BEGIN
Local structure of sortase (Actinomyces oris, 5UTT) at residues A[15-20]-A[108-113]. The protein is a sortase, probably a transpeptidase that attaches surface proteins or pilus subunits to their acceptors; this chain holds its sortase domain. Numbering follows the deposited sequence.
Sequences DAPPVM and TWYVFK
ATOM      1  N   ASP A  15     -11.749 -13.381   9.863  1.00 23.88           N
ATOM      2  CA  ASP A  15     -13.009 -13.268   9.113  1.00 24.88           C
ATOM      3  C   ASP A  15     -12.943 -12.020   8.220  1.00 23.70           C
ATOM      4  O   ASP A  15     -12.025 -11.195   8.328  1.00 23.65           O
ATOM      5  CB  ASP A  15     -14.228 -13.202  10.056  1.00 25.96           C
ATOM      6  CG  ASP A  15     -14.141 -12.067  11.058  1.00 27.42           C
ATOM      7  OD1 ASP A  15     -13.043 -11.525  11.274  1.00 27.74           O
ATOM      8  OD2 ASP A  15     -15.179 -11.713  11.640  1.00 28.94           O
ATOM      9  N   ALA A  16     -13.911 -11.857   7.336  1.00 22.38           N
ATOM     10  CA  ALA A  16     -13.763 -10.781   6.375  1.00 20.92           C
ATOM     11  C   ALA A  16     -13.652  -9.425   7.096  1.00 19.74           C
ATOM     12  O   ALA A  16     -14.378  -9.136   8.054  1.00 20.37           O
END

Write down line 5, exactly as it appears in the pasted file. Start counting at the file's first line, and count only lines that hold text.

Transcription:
ATOM      3  C   ASP A  15     -12.943 -12.020   8.220  1.00 23.70           C